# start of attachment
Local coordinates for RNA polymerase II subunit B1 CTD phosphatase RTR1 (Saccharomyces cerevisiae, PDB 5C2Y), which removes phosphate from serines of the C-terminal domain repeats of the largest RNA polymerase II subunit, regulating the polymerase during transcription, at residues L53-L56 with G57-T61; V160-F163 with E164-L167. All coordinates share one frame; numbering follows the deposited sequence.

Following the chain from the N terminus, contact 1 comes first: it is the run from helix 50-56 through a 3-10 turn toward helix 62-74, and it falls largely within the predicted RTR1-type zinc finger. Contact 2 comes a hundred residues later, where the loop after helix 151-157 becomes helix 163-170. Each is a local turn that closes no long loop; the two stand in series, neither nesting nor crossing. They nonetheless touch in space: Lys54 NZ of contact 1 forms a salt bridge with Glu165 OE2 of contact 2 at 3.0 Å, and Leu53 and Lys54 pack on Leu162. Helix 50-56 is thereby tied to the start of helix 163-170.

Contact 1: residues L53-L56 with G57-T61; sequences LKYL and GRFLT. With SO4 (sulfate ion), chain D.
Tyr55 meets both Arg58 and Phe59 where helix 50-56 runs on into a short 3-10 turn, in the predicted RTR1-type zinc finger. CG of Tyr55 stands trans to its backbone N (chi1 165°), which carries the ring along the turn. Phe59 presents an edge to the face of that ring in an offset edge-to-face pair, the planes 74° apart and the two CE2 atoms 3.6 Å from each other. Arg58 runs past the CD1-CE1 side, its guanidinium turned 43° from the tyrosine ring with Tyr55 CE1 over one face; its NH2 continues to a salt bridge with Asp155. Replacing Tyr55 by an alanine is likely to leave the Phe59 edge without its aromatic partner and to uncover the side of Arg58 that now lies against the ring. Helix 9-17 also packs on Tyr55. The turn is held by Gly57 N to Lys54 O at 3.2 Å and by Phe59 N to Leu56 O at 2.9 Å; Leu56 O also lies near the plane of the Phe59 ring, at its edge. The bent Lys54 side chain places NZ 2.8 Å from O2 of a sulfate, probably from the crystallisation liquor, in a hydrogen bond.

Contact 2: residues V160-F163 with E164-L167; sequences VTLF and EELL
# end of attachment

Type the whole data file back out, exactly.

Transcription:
Local coordinates for RNA polymerase II subunit B1 CTD phosphatase RTR1 (Saccharomyces cerevisiae, PDB 5C2Y), which removes phosphate from serines of the C-terminal domain repeats of the largest RNA polymerase II subunit, regulating the polymerase during transcription, at residues L53-L56 with G57-T61; V160-F163 with E164-L167. All coordinates share one frame; numbering follows the deposited sequence.

Following the chain from the N terminus, contact 1 comes first: it is the run from helix 50-56 through a 3-10 turn toward helix 62-74, and it falls largely within the predicted RTR1-type zinc finger. Contact 2 comes a hundred residues later, where the loop after helix 151-157 becomes helix 163-170. Each is a local turn that closes no long loop; the two stand in series, neither nesting nor crossing. They nonetheless touch in space: Lys54 NZ of contact 1 forms a salt bridge with Glu165 OE2 of contact 2 at 3.0 Å, and Leu53 and Lys54 pack on Leu162. Helix 50-56 is thereby tied to the start of helix 163-170.

Contact 1: residues L53-L56 with G57-T61; sequences LKYL and GRFLT. With SO4 (sulfate ion), chain D.
Tyr55 meets both Arg58 and Phe59 where helix 50-56 runs on into a short 3-10 turn, in the predicted RTR1-type zinc finger. CG of Tyr55 stands trans to its backbone N (chi1 165°), which carries the ring along the turn. Phe59 presents an edge to the face of that ring in an offset edge-to-face pair, the planes 74° apart and the two CE2 atoms 3.6 Å from each other. Arg58 runs past the CD1-CE1 side, its guanidinium turned 43° from the tyrosine ring with Tyr55 CE1 over one face; its NH2 continues to a salt bridge with Asp155. Replacing Tyr55 by an alanine is likely to leave the Phe59 edge without its aromatic partner and to uncover the side of Arg58 that now lies against the ring. Helix 9-17 also packs on Tyr55. The turn is held by Gly57 N to Lys54 O at 3.2 Å and by Phe59 N to Leu56 O at 2.9 Å; Leu56 O also lies near the plane of the Phe59 ring, at its edge. The bent Lys54 side chain places NZ 2.8 Å from O2 of a sulfate, probably from the crystallisation liquor, in a hydrogen bond.

Contact 2: residues V160-F163 with E164-L167; sequences VTLF and EELL